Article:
Eg. on a major scale:

1-2-3-4-5 (clap!)

5-4-3-2-1 (clap!)

We establish a couple of note/number patterns that I teach, then I invite them to make up their own combinations, and help them to sing them. I am not always convinced that this approach establishes an understanding of the concept of pitch among Language School students either.

I also have warm-up games or tasks that I do, that match large physical gestures with vocal rises/falls in pitch:

In Rocket Ships, we all crouch on the floor. We start counting slow, form 1 to 10, in a low voice that gets higher as we get closer to 10. As the numbers rise we start to come up physically, so that the number 10 is called in a high voice, while jumping in the air and clapping the hands. Then we do it in reverse.

In Zippers, we crouch on the floor and hold a pretend zip in our hands. As we rise up, we say “Zii-i-i-ii-p!” starting with the voice low, and rising in pitch by the end of the word. Then do this in reverse.

These tasks are fun, especially for younger students. But again, I’m not sure they are establishing any concepts.

In the way that I approach teaching in an ESL environment, I assume that concepts will be established at different times for every child. That understanding isn’t necessary for successful completion of any of the tasks – they can participate simply by copying and having fun with sounds if that is what they are ready for. No one is marking their progress or comprehension in musical concepts apart from me, and I am only interested in so much as howt it enables me to offer them further challenges or to extend their understanding.

So it isn’t essential at this stage that concepts are understood. They will still get heaps out of their music-making experiences with me, and I always keep in mind that at Language School, they are navigating their way through an extraordinary amount of new information, every single day, and it is exhausting and confusing for them. But I’d like to think that the musical environment I create with every task affords the possibility that concepts will be established, so I shall continue to puzzle my way through this pitch thing.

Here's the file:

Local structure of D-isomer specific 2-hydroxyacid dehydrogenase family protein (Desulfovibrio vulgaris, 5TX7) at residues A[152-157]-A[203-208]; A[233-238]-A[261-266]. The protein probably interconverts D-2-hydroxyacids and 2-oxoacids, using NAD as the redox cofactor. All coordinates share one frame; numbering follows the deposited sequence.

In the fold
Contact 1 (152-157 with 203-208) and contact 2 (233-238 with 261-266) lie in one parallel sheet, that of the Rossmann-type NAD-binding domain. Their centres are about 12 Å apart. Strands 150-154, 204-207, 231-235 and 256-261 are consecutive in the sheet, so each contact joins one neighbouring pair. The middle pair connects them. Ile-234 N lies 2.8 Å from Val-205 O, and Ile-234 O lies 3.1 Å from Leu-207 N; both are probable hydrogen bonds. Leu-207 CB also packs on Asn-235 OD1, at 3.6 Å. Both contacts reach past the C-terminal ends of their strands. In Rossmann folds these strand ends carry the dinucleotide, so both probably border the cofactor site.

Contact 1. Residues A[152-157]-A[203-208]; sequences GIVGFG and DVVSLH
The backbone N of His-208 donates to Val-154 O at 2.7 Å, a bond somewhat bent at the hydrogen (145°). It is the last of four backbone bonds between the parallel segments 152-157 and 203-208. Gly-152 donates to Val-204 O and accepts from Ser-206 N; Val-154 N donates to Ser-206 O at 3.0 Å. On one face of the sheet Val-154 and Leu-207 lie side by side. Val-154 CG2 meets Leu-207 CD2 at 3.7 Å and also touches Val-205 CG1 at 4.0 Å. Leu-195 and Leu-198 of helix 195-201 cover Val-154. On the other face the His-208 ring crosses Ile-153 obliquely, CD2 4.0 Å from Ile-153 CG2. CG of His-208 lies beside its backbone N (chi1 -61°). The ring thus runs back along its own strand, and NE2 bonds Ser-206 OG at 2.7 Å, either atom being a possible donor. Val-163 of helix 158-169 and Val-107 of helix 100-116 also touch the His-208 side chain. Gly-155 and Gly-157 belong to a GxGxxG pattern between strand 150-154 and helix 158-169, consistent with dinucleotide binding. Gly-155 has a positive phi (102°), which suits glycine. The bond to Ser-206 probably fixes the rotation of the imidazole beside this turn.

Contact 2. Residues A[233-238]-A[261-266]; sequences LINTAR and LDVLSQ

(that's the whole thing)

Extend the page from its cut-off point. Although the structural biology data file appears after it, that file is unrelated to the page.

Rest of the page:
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3 comments so far

  1. bobbie gardner on

    I liked the idea of using height to demonstrate pitch, will use that! You got me thinking about whether I should isolate the concept of pitch, as I tend to do so in my sessions, demonstrating and getting young people to analyse what they have previously done.

    B

  2. musicwork on

    It’s horses for courses, though… my students would struggle to work out what I was asking them to do if I isolated the concept of pitch too much, purely because of the language barrier. Older students, or those comfortable with speaking the language, must benefit heaps from having the concept explained, then being able to apply it to their own efforts, and use this knowledge to manipulate their sounds and inventions, and create deeper expressive elements.

    If the height thing works for you, let me know how you approached it!

  3. […] or perform melodies in this way before transferring them to instruments.  I did this in detail in one project at the Language School, which followed on from an early exploration of the idea at Pelican Primary School, and the […]